09/20/2007 11:00PM

Breeders' Cup questions, and answers

EmailPHOENIX - Questions, we have questions. With just over a month to go before the Breeders' Cup Day at Monmouth Park, the issue is, do we also have some answers?

We certainly do, so let's begin.

* Which horses have the most to prove in their Breeders' Cup preps?

Discreet Cat and Curlin. When last seen, Discreet Cat was finishing last in the Dubai World Cup. Of course, Discreet Cat came out of that race with an illness, so the effort was not a true indicator. Still, you always wonder about how a horse will come back from illness. We know that the pre-2007 Dubai World Cup Discreet Cat was more than capable of winning the BC Sprint or Dirt Mile, but he needs to show his old spark when he comes back in the Vosburgh.

Curlin, meanwhile, was third in the Grade 1 Haskell, but it was a disappointing third. He made a run but flattened out and was really no factor in the lane. His Preakness and Belmont performances show he can beat anyone, but he was asked to come farther and faster than just about any horse in history - from maiden to Preakness winner in just a couple months - so it could be that he used too much fuel on journey.

* Will Majestic Warrior win the BC Juvenile and stamp himself a star?

You don't see many young horses do what he did - running down the leaders with an explosive move in the final furlong - when he won the Grade 1 Hopeful over Ready's Image and Maimonides. He's a son of A. P. Indy, so if anything he figures to get better with more ground and more time. It also doesn't hurt him that Maimonides is injured and will miss the BC Juvenile; that Ready's Image didn't appear to want anything to do with more than seven furlongs; and that the California contingent has questions to answer in terms of distance and the handling non-synthetic footing.

* Will the Americans match up with the Europeans in the Breeders' Cup turf races?

Last year's Mile winner, Miesque's Approval, was always a good horse, but wasn't considered a top American miler. Better Talk Now wasn't considered this country's top turf router in 2004, but he beat some top-class Euros in the Turf. Singletary won the Mile in 2004 over some Euro bigshots.

These results show that even if there exists a talent gap in the turf divisions, the Euros still take all the worst of it. They have to ship halfway around the world and deal with time change, new surroundings, quarantine and unfamiliar courses. There have been some truly great Europeans who have come over and lost.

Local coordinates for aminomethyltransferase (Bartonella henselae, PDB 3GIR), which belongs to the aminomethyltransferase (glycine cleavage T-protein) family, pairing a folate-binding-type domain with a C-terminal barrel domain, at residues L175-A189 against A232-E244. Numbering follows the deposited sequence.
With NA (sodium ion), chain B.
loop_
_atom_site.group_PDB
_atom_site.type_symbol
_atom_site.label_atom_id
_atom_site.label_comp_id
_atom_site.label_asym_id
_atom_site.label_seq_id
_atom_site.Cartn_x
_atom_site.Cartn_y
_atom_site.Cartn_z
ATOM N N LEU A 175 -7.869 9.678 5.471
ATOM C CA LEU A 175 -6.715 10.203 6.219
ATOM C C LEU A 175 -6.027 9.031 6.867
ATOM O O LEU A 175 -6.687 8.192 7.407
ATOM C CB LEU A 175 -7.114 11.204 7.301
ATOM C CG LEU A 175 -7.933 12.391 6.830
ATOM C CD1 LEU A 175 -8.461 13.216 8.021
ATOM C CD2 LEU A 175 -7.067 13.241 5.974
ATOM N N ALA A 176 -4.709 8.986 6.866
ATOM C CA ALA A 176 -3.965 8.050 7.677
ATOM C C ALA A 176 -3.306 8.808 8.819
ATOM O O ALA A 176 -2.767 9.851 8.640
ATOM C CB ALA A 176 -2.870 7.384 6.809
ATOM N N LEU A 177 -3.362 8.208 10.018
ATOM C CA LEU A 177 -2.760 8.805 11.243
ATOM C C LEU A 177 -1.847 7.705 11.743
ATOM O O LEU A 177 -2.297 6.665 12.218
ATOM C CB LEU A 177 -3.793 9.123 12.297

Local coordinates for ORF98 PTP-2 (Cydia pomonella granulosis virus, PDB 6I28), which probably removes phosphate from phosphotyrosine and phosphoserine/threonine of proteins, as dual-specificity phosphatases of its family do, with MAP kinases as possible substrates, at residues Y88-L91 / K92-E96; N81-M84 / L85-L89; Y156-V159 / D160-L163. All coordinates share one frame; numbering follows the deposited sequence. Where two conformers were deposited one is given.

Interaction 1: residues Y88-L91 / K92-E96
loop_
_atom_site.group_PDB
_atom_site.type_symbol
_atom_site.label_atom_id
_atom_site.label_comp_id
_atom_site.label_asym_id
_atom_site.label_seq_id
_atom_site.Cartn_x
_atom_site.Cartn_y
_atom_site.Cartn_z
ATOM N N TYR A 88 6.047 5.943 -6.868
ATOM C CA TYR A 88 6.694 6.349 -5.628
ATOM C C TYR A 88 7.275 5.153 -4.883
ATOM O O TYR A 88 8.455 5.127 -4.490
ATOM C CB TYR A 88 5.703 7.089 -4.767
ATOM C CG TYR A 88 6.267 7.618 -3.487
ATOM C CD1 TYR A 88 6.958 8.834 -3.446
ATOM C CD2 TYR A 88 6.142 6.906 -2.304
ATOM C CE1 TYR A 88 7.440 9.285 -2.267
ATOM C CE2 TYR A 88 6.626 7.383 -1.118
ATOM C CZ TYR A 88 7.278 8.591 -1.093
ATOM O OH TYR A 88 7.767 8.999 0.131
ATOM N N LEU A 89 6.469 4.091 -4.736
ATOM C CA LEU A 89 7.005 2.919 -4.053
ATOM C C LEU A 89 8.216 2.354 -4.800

As far as this year goes, the Euros again look very tough in the Mile and Turf. Americans Shakespeare (Mile), Kip Deville (Mile), After Market (Turf or Mile, and I still believe he's better suited to the latter), English Channel (Turf) and The Tin Man (Turf) would be up against it should the likes of Dylan Thomas come for the Turf or Ramonti and George Washington come for the Mile.

The Filly and Mare Turf, however, may be a different story. The American division is replete with talent - Wait a While, Royal Highness, Nashoba's Key, Citronnade, Lady of Venice, Honey Ryder, Precious Kitten, and My Typhoon stack up very well against the Europeans. That is, unless win-machine Peeping Fawn decides to make the trip.

* Is Tasha's Miracle the real deal or a Polytrack specialist, and how much will missing the Del Mar Debutante hurt her?

She looked sensational winning Del Mar's Grade 3 Sorrento, a win that looks even better since the filly she easily defeated by more than three lengths, Set Play, came right back to win the Grade 2 Del Mar Debutante. But Tasha's Miracle tied up in the days leading up to the Debutante and had to scratch, and that's not exactly what you're looking for at this time of year.

On the other hand there's plenty of time to get her cranked up for the BC Juvenile Fillies, and trainer John Sadler noted that despite missing the Del Mar Debutante she didn't miss any training and would shoot for the Grade 1 Oak Leaf at Oak Tree at Santa Anita. And in case you thought you had to make each prep on the way, remember just a few years ago Tempera missed the Oak Leaf, trained up to the BC Juvenile Fillies, and won.

* Who is a horse who could jump up and surprise?

The Grade 2 Pat O'Brien winner Greg's Gold gets nary a mention these days, but this marvelous veteran, who came back after two years on the bench, is better than ever. He has a superb style for the sprint. He can blast home but has the speed to get position. And in a year without a real sprint monster to fear, his big gray frame could be awfully prominent turning for home in the Sprint.